Moroccan authorities have dropped a case against a Spanish activist investigated for alleged links to people traffickers despite her humanitarian work helping officials rescue migrants crossing the Mediterranean Sea.
Helena Maleno informs both Spanish and Moroccan maritime services when migrants are in distress making the journey in flimsy boats as part of her role for NGO Walking Borders.
She is one of several human rights activists across Europe to have faced prosecution for attempting to help migrants and refugees in recent years.
In 2012, Spanish police investigated what they alleged were possible links between Ms Maleno and human trafficking gangs.
A Spanish court later dropped the case. Moroccan officials carried out a parallel investigation until it was closed on Monday, according to the campaigner.
Ms Maleno, who lives in Morocco, said: “I am content because justice has been done, in this country, my country. Today the nightmare which began in 2012 has finished.
“I have learned that this is a very difficult time for the human rights defenders, as we are being persecuted and criminalised,” she added in a video statement posted on Twitter.
“Europe has become a very dangerous continent for the people who defend the rights of migrants.”
Ms Maleno is not the only campaigner to have run into legal difficulties.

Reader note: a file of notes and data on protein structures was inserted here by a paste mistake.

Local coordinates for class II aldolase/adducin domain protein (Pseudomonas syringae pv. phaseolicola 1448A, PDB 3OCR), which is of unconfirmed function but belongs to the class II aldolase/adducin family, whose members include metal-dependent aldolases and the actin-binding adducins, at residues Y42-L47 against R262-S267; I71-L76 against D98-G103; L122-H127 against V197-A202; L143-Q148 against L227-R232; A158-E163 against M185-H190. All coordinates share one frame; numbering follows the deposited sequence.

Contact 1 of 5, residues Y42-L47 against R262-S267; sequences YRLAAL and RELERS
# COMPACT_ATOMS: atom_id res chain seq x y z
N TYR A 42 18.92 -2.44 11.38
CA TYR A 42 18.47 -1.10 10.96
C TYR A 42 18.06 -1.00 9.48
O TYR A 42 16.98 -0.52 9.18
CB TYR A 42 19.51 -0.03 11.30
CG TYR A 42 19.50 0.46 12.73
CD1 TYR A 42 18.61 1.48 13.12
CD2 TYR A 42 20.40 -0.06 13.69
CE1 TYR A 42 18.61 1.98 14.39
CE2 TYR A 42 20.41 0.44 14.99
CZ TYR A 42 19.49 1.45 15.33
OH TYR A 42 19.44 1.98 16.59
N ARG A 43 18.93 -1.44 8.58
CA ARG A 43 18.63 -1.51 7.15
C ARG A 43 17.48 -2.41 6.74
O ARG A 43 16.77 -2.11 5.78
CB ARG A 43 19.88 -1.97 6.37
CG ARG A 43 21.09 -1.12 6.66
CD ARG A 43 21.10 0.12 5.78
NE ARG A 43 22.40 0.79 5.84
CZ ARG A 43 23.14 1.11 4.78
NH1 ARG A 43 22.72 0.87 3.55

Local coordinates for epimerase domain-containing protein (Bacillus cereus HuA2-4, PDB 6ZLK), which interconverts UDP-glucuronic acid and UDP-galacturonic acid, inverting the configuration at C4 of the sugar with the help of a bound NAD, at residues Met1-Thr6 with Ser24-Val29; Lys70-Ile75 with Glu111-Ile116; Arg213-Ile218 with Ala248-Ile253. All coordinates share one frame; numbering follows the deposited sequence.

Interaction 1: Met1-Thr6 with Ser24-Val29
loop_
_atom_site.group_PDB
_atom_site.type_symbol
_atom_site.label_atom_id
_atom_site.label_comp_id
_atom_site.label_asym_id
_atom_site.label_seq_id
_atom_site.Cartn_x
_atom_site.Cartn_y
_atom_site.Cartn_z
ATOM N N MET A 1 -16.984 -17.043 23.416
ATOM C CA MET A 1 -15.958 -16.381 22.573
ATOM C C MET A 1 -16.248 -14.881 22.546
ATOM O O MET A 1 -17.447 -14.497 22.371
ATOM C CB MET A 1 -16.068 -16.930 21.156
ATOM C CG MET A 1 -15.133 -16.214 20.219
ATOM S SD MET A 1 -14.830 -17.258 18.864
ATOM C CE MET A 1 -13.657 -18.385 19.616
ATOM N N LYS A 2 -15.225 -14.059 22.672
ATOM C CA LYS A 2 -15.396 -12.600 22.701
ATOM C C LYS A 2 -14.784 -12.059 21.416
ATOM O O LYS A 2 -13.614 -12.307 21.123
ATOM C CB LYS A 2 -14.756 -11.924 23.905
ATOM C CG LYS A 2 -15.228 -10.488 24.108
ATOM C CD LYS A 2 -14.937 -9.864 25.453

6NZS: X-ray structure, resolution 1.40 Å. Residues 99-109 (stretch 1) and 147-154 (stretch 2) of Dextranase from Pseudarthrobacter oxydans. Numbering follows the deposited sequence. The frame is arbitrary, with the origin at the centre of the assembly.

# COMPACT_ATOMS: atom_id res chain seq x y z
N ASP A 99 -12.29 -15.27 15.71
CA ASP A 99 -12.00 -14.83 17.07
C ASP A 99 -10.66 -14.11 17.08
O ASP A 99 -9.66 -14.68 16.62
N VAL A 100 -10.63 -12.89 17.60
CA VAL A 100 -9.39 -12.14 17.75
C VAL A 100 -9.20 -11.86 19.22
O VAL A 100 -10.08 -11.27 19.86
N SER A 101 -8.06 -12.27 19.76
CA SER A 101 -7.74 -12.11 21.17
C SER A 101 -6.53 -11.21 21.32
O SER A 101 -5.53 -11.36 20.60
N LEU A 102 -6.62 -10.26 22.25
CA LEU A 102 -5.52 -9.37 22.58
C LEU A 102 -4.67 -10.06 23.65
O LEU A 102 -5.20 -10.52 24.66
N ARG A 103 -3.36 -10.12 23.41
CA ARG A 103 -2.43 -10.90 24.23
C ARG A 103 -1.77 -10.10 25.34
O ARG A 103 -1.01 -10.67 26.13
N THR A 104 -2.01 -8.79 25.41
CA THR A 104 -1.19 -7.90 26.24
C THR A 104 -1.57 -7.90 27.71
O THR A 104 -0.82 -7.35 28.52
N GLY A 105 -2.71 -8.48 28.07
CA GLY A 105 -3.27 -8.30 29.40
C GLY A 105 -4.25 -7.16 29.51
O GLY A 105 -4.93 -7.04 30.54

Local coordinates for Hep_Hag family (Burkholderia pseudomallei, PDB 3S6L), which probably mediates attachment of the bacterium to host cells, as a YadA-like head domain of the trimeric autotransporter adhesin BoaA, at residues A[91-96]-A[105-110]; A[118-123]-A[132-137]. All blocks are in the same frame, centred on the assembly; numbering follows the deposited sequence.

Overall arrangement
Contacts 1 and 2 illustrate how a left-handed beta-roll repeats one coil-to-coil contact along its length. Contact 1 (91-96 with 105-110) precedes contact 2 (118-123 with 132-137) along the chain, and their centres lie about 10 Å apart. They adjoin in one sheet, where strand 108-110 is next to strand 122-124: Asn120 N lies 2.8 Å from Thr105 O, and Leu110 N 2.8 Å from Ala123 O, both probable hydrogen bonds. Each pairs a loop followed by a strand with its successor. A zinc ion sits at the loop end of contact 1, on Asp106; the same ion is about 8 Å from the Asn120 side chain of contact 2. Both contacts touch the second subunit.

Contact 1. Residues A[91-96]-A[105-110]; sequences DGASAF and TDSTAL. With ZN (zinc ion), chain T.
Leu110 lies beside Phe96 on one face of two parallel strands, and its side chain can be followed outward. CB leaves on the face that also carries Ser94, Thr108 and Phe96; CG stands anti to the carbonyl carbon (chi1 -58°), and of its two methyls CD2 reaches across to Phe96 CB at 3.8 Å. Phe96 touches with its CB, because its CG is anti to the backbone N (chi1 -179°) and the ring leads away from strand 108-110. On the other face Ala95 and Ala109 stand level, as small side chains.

In 2016, Denmark’s High Court upheld a people smuggling conviction for a couple who illegally “assisted” family of Syrian refugees by giving them a lift and a cup of coffee.
Lisbeth Zornig Andersen and Mikael Lindholm were also fined 50,000 krone (£5,700) for driving the group from Rodby in southern Denmark to Copenhagen.
Cédric Herrou, a French farmer who helped migrants cross the border from Italy and offered them accommodation, was given a four-month suspended prison sentence in February 2017.
In August 2017, an unofficial rescue boat operated by the German NGO Jugend Rettet was seized by the Italian authorities. An Italian court rejected a request by the NGO to release the ship last year, after police said evidence showed it had been used for “activities facilitating illegal immigration”.
And last year two humanitarian volunteers from Denmark and three from Spain were acquitted of attempting to traffic asylum seekers by a court in Greece.
The five men had worked with the Team Humanity and PROEM-AID groups assisting refugees on the island of Lesbos.
Ms Maleno said on Monday that the “fact that this case was dropped sets an example for us to continue our work”.
An estimated 2,275 people died crossing the Mediterranean in 2018 – an average of more than six a day – according to a UN report released in January.